It’s Panic Stations for Precious Metals…and More

It’s Panic Stations for Precious Metals…and More

No wonder they call it the devil’s metal…

Silver, that is. In the space of 24 hours, it opened at $15.39, traded as low as $14.15 and as high as $16.81, before finally closing the US session at $16.69. That is a wild ride. There will be some shell-shocked traders after that little session.

From top to bottom, that’s a range of nearly 20%…in 24 hours.

To put the silver move into perspective, gold traded in a massive $80 range…but that only represented a move of 7%. If it were to match silver, you’d need to see a trading range of nearly $200!

So if you’re still on the silver horse, you’ve either got nerves of steel or you’re blissfully ignorant — or a bit of both.

The action in precious metals shares in Australia was emblematic of the panic going on across the whole commodity complex. I haven’t seen that type of panic selling since the dark days of 2008. It was pure fear.

Bottom pickers should start to come into the market now, as yesterday’s carnage certainly shook many weak hands out of their positions. Whether it’s a lasting bottom is impossible to tell. We’ll only know in hindsight. But there could be room for a bit of a rally before more sellers come and take profits.

If you’re keen to speculate on a bounce and pick up some beaten down oil explorers, check out these three picks from my Diggers and Drillers colleague Jason Stevenson.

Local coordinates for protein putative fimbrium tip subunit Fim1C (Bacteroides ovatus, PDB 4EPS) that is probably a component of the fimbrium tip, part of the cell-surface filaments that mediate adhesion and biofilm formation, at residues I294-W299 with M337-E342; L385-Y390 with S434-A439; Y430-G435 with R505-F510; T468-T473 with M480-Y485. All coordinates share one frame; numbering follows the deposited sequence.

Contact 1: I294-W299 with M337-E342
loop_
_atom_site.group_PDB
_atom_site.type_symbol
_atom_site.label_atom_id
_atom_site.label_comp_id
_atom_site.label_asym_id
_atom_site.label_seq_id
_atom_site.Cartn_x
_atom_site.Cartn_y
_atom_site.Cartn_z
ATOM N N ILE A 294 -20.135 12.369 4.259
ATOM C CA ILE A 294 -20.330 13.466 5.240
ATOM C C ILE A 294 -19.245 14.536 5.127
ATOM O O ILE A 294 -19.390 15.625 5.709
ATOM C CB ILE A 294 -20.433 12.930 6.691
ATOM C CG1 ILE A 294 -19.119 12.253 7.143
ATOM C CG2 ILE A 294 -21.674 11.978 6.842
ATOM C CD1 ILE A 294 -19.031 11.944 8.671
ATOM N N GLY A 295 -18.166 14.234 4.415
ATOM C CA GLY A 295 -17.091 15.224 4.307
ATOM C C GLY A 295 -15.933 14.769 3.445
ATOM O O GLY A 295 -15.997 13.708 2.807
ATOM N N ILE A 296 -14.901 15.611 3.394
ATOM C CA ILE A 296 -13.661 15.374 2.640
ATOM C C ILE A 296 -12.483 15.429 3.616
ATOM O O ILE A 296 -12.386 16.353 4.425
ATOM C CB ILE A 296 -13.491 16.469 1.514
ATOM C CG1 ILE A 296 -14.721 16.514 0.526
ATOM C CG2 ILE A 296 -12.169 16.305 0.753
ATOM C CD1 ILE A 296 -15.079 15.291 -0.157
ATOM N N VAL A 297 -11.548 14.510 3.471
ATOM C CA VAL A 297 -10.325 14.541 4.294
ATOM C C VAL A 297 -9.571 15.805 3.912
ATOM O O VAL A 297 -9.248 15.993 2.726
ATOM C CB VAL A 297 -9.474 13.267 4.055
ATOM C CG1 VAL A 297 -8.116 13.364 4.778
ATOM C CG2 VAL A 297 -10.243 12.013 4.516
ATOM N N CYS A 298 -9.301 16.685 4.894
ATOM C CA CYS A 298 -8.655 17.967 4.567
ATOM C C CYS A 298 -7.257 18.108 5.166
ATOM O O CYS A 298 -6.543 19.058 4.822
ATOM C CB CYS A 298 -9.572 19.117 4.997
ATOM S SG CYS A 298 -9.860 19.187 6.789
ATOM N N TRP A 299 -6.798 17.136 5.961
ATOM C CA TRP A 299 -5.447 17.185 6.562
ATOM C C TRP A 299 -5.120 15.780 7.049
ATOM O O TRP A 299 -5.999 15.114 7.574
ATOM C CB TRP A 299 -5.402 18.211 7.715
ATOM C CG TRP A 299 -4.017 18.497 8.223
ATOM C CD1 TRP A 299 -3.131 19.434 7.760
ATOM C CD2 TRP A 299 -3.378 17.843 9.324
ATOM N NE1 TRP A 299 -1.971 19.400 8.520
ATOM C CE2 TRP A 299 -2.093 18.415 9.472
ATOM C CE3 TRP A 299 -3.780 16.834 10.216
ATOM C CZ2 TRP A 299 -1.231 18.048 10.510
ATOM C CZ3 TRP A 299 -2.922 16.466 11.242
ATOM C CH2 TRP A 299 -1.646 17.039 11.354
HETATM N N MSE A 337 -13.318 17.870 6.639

As I mentioned yesterday, these wild moves are all about the currency markets. The US dollar was weak overnight and everything non-dollarish (including commodities) all did well.

This rising volatility is the result of the currency wars. And as the years unfold, it’s only going to get worse.

The Australian dollar got a bit of a boost from the weaker greenback, although it’s only just keeping its head above US$0.85. That could be because the price crash of our great future export hopes, iron ore and LNG, is leading many in the market to bet on future interest rate cuts — rather than rises — in 2015.

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Greg Canavan

Greg Canavan is a Contributing Editor at Markets & Money and Head of Research at Port Phillip Publishing.

He advocates a counter-intuitive investment philosophy based on the old adage that ‘ignorance is bliss’.

Greg says that investing in the ‘Information Age’ means you now have all the information you need. But is it really useful? Much of it is noise, and serves to confuse rather than inform investors.

Greg Canavan

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slewie the pi-rat
i see there is some NEW site oversight: “Letters will be edited for clarity, punctuation, spelling and length. Abusive or off-topic comments will not be posted. We will not post all comments.” whoever came up with this may have revealed something about him/herself. in a classification scheme of personality/character types, i think we have what is called a “Type One” here: Perfectionist; Reformer; Grammarian. ~”High internal standards of correctness are both a blessing and a curse for the fussy, critical, idealistic…type One.” ~”The Perfectionist’s goal is to do the right thing. A famous One, Gandhi, was relentless in striving to… Read more »

I only visit this site to see what the dummies are saying. I get my financial news from zerohedge.

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